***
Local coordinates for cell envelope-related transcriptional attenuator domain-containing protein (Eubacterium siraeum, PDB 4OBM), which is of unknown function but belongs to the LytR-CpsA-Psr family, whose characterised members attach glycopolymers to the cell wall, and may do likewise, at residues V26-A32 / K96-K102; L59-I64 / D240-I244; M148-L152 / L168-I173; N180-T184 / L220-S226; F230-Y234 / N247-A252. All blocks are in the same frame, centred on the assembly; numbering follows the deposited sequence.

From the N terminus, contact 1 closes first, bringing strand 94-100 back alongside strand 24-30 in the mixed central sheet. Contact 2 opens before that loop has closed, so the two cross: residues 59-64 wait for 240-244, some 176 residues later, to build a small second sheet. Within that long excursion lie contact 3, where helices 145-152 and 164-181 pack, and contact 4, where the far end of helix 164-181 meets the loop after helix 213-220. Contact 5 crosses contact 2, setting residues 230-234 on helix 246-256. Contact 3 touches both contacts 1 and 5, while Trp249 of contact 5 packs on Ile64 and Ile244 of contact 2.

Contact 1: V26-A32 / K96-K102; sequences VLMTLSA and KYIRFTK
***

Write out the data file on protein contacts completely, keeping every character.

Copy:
Local coordinates for cell envelope-related transcriptional attenuator domain-containing protein (Eubacterium siraeum, PDB 4OBM), which is of unknown function but belongs to the LytR-CpsA-Psr family, whose characterised members attach glycopolymers to the cell wall, and may do likewise, at residues V26-A32 / K96-K102; L59-I64 / D240-I244; M148-L152 / L168-I173; N180-T184 / L220-S226; F230-Y234 / N247-A252. All blocks are in the same frame, centred on the assembly; numbering follows the deposited sequence.

From the N terminus, contact 1 closes first, bringing strand 94-100 back alongside strand 24-30 in the mixed central sheet. Contact 2 opens before that loop has closed, so the two cross: residues 59-64 wait for 240-244, some 176 residues later, to build a small second sheet. Within that long excursion lie contact 3, where helices 145-152 and 164-181 pack, and contact 4, where the far end of helix 164-181 meets the loop after helix 213-220. Contact 5 crosses contact 2, setting residues 230-234 on helix 246-256. Contact 3 touches both contacts 1 and 5, while Trp249 of contact 5 packs on Ile64 and Ile244 of contact 2.

Contact 1: V26-A32 / K96-K102; sequences VLMTLSA and KYIRFTK